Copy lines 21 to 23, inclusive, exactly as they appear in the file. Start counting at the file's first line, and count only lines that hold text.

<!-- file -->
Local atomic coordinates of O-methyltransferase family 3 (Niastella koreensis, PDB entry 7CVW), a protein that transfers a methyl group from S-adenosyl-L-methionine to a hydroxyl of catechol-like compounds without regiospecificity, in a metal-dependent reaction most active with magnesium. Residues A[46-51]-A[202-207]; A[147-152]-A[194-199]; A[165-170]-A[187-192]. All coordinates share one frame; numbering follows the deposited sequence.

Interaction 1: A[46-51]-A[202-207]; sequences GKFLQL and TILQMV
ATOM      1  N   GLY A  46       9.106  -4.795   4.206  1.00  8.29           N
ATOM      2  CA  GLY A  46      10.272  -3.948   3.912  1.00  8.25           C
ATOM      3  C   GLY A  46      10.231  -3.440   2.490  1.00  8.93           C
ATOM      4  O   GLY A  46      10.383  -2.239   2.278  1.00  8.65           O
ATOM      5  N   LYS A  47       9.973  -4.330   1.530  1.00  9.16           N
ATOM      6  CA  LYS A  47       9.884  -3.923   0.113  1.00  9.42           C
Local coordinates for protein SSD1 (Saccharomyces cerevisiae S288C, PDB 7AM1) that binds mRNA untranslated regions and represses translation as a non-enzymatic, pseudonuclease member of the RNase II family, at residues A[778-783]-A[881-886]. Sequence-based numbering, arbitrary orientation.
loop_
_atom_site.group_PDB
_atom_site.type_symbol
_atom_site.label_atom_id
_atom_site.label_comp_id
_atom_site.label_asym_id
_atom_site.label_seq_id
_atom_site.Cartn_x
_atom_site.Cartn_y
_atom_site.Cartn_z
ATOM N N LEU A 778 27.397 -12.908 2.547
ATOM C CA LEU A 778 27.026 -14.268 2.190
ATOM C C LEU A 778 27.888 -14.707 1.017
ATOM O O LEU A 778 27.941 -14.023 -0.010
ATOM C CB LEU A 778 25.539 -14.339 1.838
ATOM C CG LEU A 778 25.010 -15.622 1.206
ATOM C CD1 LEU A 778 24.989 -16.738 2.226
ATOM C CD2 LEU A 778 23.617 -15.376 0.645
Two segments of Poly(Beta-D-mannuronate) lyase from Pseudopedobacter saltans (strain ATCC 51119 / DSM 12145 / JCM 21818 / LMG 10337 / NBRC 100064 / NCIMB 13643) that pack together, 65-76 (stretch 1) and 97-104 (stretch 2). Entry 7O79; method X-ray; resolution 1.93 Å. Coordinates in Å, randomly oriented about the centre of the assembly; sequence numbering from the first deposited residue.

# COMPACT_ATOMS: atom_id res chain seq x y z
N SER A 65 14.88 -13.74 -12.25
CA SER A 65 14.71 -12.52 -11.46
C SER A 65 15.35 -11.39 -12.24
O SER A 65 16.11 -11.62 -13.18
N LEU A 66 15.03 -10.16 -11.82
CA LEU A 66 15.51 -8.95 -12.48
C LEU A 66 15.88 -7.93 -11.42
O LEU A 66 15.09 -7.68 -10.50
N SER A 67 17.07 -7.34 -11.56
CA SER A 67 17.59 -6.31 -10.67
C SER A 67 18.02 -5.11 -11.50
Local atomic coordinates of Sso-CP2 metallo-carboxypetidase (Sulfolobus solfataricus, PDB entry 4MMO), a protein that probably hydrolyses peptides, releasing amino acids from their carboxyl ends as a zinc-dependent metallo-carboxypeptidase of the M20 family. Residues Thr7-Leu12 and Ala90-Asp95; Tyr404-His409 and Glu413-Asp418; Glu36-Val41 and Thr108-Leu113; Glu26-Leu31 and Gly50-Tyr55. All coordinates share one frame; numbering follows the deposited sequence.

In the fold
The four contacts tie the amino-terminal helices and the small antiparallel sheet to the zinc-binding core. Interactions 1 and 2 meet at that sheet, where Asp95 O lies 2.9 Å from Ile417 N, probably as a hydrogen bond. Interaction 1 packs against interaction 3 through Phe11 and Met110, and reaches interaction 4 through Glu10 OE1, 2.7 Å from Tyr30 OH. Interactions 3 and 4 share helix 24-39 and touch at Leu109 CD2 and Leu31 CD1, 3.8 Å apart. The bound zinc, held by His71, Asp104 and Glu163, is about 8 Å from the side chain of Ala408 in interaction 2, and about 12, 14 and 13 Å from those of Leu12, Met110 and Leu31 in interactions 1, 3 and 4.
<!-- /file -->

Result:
ATOM C CA LEU A 778 27.026 -14.268 2.190
ATOM C C LEU A 778 27.888 -14.707 1.017
ATOM O O LEU A 778 27.941 -14.023 -0.010